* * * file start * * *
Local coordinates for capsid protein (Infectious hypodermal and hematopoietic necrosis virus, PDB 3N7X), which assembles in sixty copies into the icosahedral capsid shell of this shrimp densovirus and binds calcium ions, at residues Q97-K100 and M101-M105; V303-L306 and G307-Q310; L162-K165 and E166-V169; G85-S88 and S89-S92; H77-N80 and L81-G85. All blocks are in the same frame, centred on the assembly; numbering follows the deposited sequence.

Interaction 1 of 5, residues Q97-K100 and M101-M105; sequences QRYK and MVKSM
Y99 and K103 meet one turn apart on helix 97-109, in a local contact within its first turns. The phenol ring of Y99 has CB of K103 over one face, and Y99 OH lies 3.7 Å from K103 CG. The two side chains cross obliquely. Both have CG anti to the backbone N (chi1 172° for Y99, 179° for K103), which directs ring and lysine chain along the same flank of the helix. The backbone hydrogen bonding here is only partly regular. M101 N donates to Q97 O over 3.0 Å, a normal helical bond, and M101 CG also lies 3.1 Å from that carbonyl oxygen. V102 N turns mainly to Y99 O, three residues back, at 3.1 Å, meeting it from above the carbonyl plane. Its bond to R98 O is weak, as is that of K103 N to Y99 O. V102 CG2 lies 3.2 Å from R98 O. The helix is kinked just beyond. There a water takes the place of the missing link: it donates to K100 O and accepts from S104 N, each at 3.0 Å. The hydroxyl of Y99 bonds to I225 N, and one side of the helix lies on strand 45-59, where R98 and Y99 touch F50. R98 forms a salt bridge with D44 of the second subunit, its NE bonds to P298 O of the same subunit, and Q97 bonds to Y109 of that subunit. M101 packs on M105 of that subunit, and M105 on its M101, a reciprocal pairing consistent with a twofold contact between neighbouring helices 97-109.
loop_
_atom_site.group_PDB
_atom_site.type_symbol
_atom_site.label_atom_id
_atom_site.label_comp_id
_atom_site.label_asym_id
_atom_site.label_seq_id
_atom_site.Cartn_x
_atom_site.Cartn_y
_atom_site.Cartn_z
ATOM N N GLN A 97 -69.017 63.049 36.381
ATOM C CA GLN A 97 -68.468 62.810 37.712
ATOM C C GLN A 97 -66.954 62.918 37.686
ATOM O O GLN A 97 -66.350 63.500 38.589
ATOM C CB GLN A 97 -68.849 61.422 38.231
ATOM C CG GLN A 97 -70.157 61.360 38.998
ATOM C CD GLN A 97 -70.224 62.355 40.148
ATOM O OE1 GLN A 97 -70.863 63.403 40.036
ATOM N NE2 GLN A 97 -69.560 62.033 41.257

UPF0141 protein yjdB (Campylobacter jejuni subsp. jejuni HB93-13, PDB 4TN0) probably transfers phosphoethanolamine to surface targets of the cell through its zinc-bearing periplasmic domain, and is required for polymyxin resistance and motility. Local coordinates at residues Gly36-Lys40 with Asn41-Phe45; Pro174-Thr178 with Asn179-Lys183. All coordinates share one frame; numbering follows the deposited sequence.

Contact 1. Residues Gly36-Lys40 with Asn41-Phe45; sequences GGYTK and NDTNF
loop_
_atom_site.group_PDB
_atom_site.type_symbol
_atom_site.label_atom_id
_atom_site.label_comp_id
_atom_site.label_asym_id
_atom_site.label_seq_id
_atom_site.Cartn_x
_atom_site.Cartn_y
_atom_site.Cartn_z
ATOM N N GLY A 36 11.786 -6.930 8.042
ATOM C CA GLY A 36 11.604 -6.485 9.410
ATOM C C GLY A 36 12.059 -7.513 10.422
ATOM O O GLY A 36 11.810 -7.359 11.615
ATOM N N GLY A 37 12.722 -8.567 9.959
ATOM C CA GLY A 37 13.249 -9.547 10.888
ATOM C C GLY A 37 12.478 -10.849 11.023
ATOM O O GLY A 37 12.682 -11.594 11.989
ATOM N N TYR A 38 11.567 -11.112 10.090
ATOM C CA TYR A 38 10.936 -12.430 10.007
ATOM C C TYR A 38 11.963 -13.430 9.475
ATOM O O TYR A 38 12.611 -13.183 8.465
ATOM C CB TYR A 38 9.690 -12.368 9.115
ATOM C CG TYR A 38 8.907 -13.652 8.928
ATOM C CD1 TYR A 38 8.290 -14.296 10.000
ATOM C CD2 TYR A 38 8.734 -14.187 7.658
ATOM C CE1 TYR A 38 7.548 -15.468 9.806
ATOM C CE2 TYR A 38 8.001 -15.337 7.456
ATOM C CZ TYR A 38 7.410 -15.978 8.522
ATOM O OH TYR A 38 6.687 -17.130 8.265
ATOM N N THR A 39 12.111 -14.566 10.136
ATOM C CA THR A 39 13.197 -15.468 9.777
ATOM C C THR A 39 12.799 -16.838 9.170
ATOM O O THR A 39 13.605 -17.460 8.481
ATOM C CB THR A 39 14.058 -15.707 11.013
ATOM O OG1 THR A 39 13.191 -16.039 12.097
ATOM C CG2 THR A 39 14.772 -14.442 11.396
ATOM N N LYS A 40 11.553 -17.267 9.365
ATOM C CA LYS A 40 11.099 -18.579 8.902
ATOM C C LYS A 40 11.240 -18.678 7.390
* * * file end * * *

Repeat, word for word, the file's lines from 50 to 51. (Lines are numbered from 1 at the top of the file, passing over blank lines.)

ATOM C CD2 TYR A 38 8.734 -14.187 7.658
ATOM C CE1 TYR A 38 7.548 -15.468 9.806